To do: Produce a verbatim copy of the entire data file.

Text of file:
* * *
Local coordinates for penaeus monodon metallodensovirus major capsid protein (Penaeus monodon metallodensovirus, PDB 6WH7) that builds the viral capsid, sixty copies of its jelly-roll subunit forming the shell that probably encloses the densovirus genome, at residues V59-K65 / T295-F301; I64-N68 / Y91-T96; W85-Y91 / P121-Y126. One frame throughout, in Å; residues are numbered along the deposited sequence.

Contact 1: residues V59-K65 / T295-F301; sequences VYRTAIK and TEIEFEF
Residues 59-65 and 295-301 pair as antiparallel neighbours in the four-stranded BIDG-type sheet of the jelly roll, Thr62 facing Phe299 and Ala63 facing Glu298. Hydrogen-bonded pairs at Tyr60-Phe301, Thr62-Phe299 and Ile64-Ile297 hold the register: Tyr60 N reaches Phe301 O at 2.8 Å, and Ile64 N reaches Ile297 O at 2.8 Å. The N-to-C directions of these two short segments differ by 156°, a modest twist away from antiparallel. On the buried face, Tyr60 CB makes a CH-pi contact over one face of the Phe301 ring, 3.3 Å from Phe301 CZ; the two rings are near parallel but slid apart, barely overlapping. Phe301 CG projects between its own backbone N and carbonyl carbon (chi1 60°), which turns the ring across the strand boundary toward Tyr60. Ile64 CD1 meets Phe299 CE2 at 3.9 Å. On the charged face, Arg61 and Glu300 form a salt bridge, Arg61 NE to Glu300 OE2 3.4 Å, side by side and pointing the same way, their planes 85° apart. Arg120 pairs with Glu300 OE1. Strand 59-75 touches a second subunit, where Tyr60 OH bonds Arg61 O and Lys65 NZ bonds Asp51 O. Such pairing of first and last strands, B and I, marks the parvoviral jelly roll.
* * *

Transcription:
Local coordinates for penaeus monodon metallodensovirus major capsid protein (Penaeus monodon metallodensovirus, PDB 6WH7) that builds the viral capsid, sixty copies of its jelly-roll subunit forming the shell that probably encloses the densovirus genome, at residues V59-K65 / T295-F301; I64-N68 / Y91-T96; W85-Y91 / P121-Y126. One frame throughout, in Å; residues are numbered along the deposited sequence.

Contact 1: residues V59-K65 / T295-F301; sequences VYRTAIK and TEIEFEF
Residues 59-65 and 295-301 pair as antiparallel neighbours in the four-stranded BIDG-type sheet of the jelly roll, Thr62 facing Phe299 and Ala63 facing Glu298. Hydrogen-bonded pairs at Tyr60-Phe301, Thr62-Phe299 and Ile64-Ile297 hold the register: Tyr60 N reaches Phe301 O at 2.8 Å, and Ile64 N reaches Ile297 O at 2.8 Å. The N-to-C directions of these two short segments differ by 156°, a modest twist away from antiparallel. On the buried face, Tyr60 CB makes a CH-pi contact over one face of the Phe301 ring, 3.3 Å from Phe301 CZ; the two rings are near parallel but slid apart, barely overlapping. Phe301 CG projects between its own backbone N and carbonyl carbon (chi1 60°), which turns the ring across the strand boundary toward Tyr60. Ile64 CD1 meets Phe299 CE2 at 3.9 Å. On the charged face, Arg61 and Glu300 form a salt bridge, Arg61 NE to Glu300 OE2 3.4 Å, side by side and pointing the same way, their planes 85° apart. Arg120 pairs with Glu300 OE1. Strand 59-75 touches a second subunit, where Tyr60 OH bonds Arg61 O and Lys65 NZ bonds Asp51 O. Such pairing of first and last strands, B and I, marks the parvoviral jelly roll.